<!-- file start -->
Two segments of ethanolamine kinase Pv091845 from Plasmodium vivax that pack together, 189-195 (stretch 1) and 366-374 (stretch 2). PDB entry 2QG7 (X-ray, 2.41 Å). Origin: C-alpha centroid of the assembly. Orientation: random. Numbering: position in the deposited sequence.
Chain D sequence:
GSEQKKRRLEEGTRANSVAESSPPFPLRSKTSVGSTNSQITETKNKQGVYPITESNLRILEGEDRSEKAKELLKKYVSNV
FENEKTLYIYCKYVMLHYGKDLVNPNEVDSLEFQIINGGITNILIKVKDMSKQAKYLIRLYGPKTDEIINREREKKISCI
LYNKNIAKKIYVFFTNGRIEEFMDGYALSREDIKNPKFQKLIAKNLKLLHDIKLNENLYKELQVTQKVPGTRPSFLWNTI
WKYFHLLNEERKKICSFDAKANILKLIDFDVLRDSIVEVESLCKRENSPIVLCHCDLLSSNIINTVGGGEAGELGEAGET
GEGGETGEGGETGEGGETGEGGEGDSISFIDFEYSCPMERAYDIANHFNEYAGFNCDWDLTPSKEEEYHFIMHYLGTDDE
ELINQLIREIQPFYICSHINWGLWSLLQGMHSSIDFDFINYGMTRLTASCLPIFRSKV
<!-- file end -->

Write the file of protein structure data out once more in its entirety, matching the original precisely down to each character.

Two segments of ethanolamine kinase Pv091845 from Plasmodium vivax that pack together, 189-195 (stretch 1) and 366-374 (stretch 2). PDB entry 2QG7 (X-ray, 2.41 Å). Origin: C-alpha centroid of the assembly. Orientation: random. Numbering: position in the deposited sequence.
Chain D sequence:
GSEQKKRRLEEGTRANSVAESSPPFPLRSKTSVGSTNSQITETKNKQGVYPITESNLRILEGEDRSEKAKELLKKYVSNV
FENEKTLYIYCKYVMLHYGKDLVNPNEVDSLEFQIINGGITNILIKVKDMSKQAKYLIRLYGPKTDEIINREREKKISCI
LYNKNIAKKIYVFFTNGRIEEFMDGYALSREDIKNPKFQKLIAKNLKLLHDIKLNENLYKELQVTQKVPGTRPSFLWNTI
WKYFHLLNEERKKICSFDAKANILKLIDFDVLRDSIVEVESLCKRENSPIVLCHCDLLSSNIINTVGGGEAGELGEAGET
GEGGETGEGGETGEGGETGEGGEGDSISFIDFEYSCPMERAYDIANHFNEYAGFNCDWDLTPSKEEEYHFIMHYLGTDDE
ELINQLIREIQPFYICSHINWGLWSLLQGMHSSIDFDFINYGMTRLTASCLPIFRSKV